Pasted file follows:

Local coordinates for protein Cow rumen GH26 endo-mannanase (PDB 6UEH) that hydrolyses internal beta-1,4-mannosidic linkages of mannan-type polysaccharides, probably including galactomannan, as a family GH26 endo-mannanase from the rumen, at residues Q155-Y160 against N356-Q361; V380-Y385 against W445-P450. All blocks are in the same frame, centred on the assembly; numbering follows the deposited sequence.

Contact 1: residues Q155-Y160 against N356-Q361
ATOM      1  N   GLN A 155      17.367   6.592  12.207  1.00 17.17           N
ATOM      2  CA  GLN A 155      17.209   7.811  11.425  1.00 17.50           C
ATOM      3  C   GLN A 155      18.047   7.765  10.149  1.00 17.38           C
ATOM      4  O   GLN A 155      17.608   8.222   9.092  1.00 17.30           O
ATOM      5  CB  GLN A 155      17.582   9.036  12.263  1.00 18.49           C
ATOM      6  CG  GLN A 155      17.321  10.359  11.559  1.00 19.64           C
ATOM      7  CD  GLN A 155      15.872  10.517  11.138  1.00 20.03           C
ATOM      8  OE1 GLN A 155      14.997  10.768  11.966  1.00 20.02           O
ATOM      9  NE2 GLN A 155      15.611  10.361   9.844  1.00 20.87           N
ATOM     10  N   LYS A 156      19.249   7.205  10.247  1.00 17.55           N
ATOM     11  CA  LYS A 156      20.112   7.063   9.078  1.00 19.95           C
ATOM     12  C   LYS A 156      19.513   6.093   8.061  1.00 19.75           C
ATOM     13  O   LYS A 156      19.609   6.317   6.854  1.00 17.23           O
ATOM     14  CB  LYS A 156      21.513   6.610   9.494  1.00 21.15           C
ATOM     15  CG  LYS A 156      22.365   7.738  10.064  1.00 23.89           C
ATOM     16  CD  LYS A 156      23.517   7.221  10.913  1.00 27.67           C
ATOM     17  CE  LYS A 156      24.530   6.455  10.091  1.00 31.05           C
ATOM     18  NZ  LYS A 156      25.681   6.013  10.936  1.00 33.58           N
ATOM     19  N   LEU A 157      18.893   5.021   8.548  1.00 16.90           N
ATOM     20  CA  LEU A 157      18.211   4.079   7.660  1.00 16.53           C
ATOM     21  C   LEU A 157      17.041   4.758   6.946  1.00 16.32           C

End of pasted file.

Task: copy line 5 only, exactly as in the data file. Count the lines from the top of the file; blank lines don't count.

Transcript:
ATOM      3  C   GLN A 155      18.047   7.765  10.149  1.00 17.38           C